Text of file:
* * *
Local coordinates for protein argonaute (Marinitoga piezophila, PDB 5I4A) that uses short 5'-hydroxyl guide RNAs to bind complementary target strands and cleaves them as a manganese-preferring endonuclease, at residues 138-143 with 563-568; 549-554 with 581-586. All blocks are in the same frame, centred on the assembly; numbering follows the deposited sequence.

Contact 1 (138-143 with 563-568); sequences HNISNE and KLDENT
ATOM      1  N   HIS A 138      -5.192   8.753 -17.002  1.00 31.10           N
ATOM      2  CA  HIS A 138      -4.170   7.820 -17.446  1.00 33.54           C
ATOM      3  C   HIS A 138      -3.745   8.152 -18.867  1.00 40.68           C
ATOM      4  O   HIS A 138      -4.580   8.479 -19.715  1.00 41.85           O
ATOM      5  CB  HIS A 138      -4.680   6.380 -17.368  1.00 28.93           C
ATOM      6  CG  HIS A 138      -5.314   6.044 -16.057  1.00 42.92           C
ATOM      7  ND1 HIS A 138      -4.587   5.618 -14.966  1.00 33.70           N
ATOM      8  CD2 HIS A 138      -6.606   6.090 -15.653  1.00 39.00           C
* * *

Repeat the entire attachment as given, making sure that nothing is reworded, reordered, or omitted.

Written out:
Local coordinates for protein argonaute (Marinitoga piezophila, PDB 5I4A) that uses short 5'-hydroxyl guide RNAs to bind complementary target strands and cleaves them as a manganese-preferring endonuclease, at residues 138-143 with 563-568; 549-554 with 581-586. All blocks are in the same frame, centred on the assembly; numbering follows the deposited sequence.

Contact 1 (138-143 with 563-568); sequences HNISNE and KLDENT
ATOM      1  N   HIS A 138      -5.192   8.753 -17.002  1.00 31.10           N
ATOM      2  CA  HIS A 138      -4.170   7.820 -17.446  1.00 33.54           C
ATOM      3  C   HIS A 138      -3.745   8.152 -18.867  1.00 40.68           C
ATOM      4  O   HIS A 138      -4.580   8.479 -19.715  1.00 41.85           O
ATOM      5  CB  HIS A 138      -4.680   6.380 -17.368  1.00 28.93           C
ATOM      6  CG  HIS A 138      -5.314   6.044 -16.057  1.00 42.92           C
ATOM      7  ND1 HIS A 138      -4.587   5.618 -14.966  1.00 33.70           N
ATOM      8  CD2 HIS A 138      -6.606   6.090 -15.653  1.00 39.00           C